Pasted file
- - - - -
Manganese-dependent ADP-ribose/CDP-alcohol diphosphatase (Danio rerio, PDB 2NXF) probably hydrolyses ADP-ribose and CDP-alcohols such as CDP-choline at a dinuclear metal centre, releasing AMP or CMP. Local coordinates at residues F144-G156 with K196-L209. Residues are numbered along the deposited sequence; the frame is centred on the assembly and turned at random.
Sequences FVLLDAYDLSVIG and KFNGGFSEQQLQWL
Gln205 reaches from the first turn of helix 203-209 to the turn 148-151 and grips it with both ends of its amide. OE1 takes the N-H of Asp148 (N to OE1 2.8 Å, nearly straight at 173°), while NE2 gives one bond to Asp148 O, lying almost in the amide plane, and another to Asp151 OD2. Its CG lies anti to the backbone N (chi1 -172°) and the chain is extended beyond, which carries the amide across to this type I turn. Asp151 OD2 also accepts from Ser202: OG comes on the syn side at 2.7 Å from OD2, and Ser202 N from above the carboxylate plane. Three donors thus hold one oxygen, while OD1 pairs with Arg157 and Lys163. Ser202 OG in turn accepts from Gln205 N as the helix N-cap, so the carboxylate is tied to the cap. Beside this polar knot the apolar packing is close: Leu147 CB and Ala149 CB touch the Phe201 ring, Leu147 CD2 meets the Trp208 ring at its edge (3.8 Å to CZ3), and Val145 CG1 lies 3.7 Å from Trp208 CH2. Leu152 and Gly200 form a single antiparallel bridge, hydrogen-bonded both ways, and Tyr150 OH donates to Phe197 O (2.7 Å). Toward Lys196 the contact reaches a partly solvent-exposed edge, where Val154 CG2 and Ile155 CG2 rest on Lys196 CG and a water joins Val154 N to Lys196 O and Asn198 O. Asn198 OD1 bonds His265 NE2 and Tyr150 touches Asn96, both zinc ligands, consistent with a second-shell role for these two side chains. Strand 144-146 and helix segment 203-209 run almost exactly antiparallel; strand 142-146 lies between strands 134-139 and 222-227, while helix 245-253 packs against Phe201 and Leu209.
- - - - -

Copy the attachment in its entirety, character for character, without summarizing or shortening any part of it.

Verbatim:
Manganese-dependent ADP-ribose/CDP-alcohol diphosphatase (Danio rerio, PDB 2NXF) probably hydrolyses ADP-ribose and CDP-alcohols such as CDP-choline at a dinuclear metal centre, releasing AMP or CMP. Local coordinates at residues F144-G156 with K196-L209. Residues are numbered along the deposited sequence; the frame is centred on the assembly and turned at random.
Sequences FVLLDAYDLSVIG and KFNGGFSEQQLQWL
Gln205 reaches from the first turn of helix 203-209 to the turn 148-151 and grips it with both ends of its amide. OE1 takes the N-H of Asp148 (N to OE1 2.8 Å, nearly straight at 173°), while NE2 gives one bond to Asp148 O, lying almost in the amide plane, and another to Asp151 OD2. Its CG lies anti to the backbone N (chi1 -172°) and the chain is extended beyond, which carries the amide across to this type I turn. Asp151 OD2 also accepts from Ser202: OG comes on the syn side at 2.7 Å from OD2, and Ser202 N from above the carboxylate plane. Three donors thus hold one oxygen, while OD1 pairs with Arg157 and Lys163. Ser202 OG in turn accepts from Gln205 N as the helix N-cap, so the carboxylate is tied to the cap. Beside this polar knot the apolar packing is close: Leu147 CB and Ala149 CB touch the Phe201 ring, Leu147 CD2 meets the Trp208 ring at its edge (3.8 Å to CZ3), and Val145 CG1 lies 3.7 Å from Trp208 CH2. Leu152 and Gly200 form a single antiparallel bridge, hydrogen-bonded both ways, and Tyr150 OH donates to Phe197 O (2.7 Å). Toward Lys196 the contact reaches a partly solvent-exposed edge, where Val154 CG2 and Ile155 CG2 rest on Lys196 CG and a water joins Val154 N to Lys196 O and Asn198 O. Asn198 OD1 bonds His265 NE2 and Tyr150 touches Asn96, both zinc ligands, consistent with a second-shell role for these two side chains. Strand 144-146 and helix segment 203-209 run almost exactly antiparallel; strand 142-146 lies between strands 134-139 and 222-227, while helix 245-253 packs against Phe201 and Leu209.